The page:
Commentary: Marianne Vos returns to her throne
Why Marianne Vos's thrilling victory in Pau represents a pivotal moment for the Dutch star
Heading out the door? Read this article on the new Outside+ app available now on iOS devices for members! Download the app.
Tour de what?
Today, we must bask in the glory of another thrilling Marianne Vos victory.
On Friday Vos won La Course by le Tour de France in a way that she often wins races, with an expertly timed burst of speed, delivered at the perfect moment, to close a seemingly insurmountable gap to a rider up ahead. At La Course, Vos’s carrot was Amanda Spratt, who succumbed to the same fate as so many riders before her, and watched Vos rocket by her with the finish line in sight.
Last week Vos’s prey was Spratt’s poor countrywoman and teammate, Lucy Kennedy, whose unfortunate premature celebration — she was SO close to winning! — was captured by photographers and videographers at the finish line. Vos caught her just inches from the line to win her second of four — four! — stages at the Giro Rosa.
Both scenarios are examples of bicycle racing mastery, and I suggest you all do what I have done, and watch them again and again and again.
Here is Vos’s win at La Course:
🏆 VICTOIRE FOR @Marianne_Vos 🏆 after an impressive attack on the last climb
🏆 VICTOIRE DE @Marianne_Vos 🏆 après une attaque impressionnante dans la dernière côte!#LaCourse pic.twitter.com/wMA7NNaqzo
— La Course by Le Tour (@LaCoursebyTDF) July 19, 2019
And here is Vos catching Kennedy:
A better angle of the surreal finish to stage 3 in #GiroRosa where Vos catches Kennedy on the very last meter after the Aussie already started to celebrate. Afterwards Vos even apologized to Kennedy. This sport is brutal… pic.twitter.com/PFhV8To30G
— Mikkel Condé v2.0 (@mrconde) July 7, 2019
Vos is on a tear in 2019, and her win at La Course marks her ninth victory and seventh Women’s WorldTour win of the season. There’s historical relevance surrounding her latest tear through cycling, and important context behind what she’s achieved.
The first point is perhaps the obvious: Vos has unquestionably regained her spot as pro cycling’s queen nearly four years after she had to take a break from the sport to recover from fatigue and injury.
Last fall I interviewed Vos about her decision to race a full cyclocross campaign, and the familiar topic of Vos’s quest to return to her past dominance came up. For those who are unfamiliar with Vos’s story, here are the Cliff’s Notes: After years of dominating women’s pro cycling, Vos took a break in 2015 to recover from injuries and fatigue.
She returned in 2016 and began her pathway back to the top, only to be derailed in 2017 by crashes and broken bones. Vos was brilliant in 2018, however she was far from her old dominance. And there were logical reasons for this, namely that stronger riders such as Annemiek van Vleuten (Mitchelton-Scott), Anna van der Breggen (Boels-Dolmans), and Coryn Rivera (Sunweb), among others, had risen to the top.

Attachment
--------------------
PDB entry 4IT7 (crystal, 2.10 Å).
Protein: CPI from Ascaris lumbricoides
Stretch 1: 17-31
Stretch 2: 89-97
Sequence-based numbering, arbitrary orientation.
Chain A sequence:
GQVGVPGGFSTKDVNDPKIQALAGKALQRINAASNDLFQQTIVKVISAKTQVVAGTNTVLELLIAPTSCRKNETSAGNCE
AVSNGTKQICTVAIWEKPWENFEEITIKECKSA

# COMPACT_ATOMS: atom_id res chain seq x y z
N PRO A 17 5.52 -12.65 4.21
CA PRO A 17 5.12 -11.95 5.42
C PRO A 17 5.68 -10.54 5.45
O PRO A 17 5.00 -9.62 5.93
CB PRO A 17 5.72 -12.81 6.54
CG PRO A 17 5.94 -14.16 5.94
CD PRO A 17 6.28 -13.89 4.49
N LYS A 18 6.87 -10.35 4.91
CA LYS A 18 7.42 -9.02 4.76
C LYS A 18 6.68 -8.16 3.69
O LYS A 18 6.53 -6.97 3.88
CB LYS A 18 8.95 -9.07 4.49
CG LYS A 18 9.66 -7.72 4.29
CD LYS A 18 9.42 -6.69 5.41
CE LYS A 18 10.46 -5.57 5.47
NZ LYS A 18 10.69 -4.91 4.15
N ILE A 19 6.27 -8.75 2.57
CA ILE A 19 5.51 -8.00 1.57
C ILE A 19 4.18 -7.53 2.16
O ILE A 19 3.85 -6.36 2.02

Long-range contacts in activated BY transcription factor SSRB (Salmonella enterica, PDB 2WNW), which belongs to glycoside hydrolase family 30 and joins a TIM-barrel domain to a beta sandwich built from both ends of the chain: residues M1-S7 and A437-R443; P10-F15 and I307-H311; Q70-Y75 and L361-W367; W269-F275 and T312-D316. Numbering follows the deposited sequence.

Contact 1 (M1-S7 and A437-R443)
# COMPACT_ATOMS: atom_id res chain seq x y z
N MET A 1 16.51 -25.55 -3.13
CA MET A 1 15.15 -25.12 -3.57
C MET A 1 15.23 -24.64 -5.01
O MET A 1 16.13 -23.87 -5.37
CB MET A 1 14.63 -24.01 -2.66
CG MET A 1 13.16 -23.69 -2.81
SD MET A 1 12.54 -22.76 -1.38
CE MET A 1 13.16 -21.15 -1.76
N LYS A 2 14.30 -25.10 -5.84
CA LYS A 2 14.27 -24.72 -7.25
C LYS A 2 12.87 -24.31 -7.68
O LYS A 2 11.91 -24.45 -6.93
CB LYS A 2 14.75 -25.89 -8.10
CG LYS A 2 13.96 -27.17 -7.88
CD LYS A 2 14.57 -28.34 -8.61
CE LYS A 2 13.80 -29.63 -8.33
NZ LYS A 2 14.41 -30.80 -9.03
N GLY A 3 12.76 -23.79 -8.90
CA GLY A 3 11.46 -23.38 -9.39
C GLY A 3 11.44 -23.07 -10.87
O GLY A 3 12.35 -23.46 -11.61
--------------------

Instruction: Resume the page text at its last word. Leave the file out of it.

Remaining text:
Vos was philosophic about her long quest to return to the peak of women’s racing.
“I felt I was getting better step by step, but sometimes those steps were backwards, and it was difficult to get through,” Vos said. “I knew I had to be patient and dedicated. I’m very happy over the last few months, and I feel that I’m getting stronger and back to my best. It took a long time, but it was worth it.”
So, what’s the next lens of context with which to view Vos’s current tear? Vos has won by focusing on her biggest physical advantage — her incredible accelerations on short, punchy hills — and then deploying it with calculated precision.
Vos used to be able to win every type of race she started: flat sprints, mountainous Giro stages, and even individual time trials. The last time she won La Course was 2014, when the race was a pan-flat sprinters race around the Champs-Élysées. You know what else Vos won that year? The climb-heavy Giro Rosa, a mountainous stage of the Emakumeen Euskal Bira, the hilly Durango-Durango Emakumeen Saria, the overall at the UK Women’s Tour—a sprinters race—as well as the prologue time trial at the Festival Luxembourgeouis du cyclisme Elsy Jacobs.
Vos had Swiss Army Knife-like versatility, and could win almost every race she started.
Those days, it seems, are long gone, because the entire women’s peloton has unquestionably leveled up. These days Vos cannot beat Annemiek van Vleuten in an individual time trial, or soar in the high mountains with Anna van der Breggen. And, on a section of cobblestones, Vos may also be a few watts shy of Marta Bastianelli or Ellen van Dijk.
Thus, Vos has had to adapt and choose her battles. Friday’s victory is more proof that Vos can choose and then win those battles perhaps better than any rider in the pro peloton. Her CCC-Liv team has catered its strategy to place Vos in the position to win, and then Vos has delivered, punching away from the bunch at exactly the right moment.
“I still love the game of cycling,” Vos told me in our interview.
Indeed she does, and the game is going quite well for Marianne Vos.